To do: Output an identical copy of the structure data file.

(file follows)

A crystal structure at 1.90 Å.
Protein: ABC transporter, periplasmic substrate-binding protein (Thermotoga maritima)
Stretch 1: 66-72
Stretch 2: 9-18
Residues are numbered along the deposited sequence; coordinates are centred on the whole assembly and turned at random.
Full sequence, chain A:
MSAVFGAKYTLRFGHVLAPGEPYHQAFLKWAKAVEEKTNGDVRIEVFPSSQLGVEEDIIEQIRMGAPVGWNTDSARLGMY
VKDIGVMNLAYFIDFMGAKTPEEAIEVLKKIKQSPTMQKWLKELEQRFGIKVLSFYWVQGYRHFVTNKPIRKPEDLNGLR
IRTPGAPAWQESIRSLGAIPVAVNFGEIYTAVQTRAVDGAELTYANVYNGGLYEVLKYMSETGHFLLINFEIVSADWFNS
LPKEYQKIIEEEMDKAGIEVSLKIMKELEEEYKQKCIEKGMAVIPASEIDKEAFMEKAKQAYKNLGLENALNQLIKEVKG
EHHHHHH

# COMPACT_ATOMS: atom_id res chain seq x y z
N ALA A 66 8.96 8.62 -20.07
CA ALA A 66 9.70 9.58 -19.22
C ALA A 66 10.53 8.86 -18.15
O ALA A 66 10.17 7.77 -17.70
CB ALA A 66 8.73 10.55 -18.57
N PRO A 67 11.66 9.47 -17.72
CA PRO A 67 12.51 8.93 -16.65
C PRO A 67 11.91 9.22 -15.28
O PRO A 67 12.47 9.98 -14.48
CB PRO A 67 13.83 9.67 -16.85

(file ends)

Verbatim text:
A crystal structure at 1.90 Å.
Protein: ABC transporter, periplasmic substrate-binding protein (Thermotoga maritima)
Stretch 1: 66-72
Stretch 2: 9-18
Residues are numbered along the deposited sequence; coordinates are centred on the whole assembly and turned at random.
Full sequence, chain A:
MSAVFGAKYTLRFGHVLAPGEPYHQAFLKWAKAVEEKTNGDVRIEVFPSSQLGVEEDIIEQIRMGAPVGWNTDSARLGMY
VKDIGVMNLAYFIDFMGAKTPEEAIEVLKKIKQSPTMQKWLKELEQRFGIKVLSFYWVQGYRHFVTNKPIRKPEDLNGLR
IRTPGAPAWQESIRSLGAIPVAVNFGEIYTAVQTRAVDGAELTYANVYNGGLYEVLKYMSETGHFLLINFEIVSADWFNS
LPKEYQKIIEEEMDKAGIEVSLKIMKELEEEYKQKCIEKGMAVIPASEIDKEAFMEKAKQAYKNLGLENALNQLIKEVKG
EHHHHHH

# COMPACT_ATOMS: atom_id res chain seq x y z
N ALA A 66 8.96 8.62 -20.07
CA ALA A 66 9.70 9.58 -19.22
C ALA A 66 10.53 8.86 -18.15
O ALA A 66 10.17 7.77 -17.70
CB ALA A 66 8.73 10.55 -18.57
N PRO A 67 11.66 9.47 -17.72
CA PRO A 67 12.51 8.93 -16.65
C PRO A 67 11.91 9.22 -15.28
O PRO A 67 12.47 9.98 -14.48
CB PRO A 67 13.83 9.67 -16.85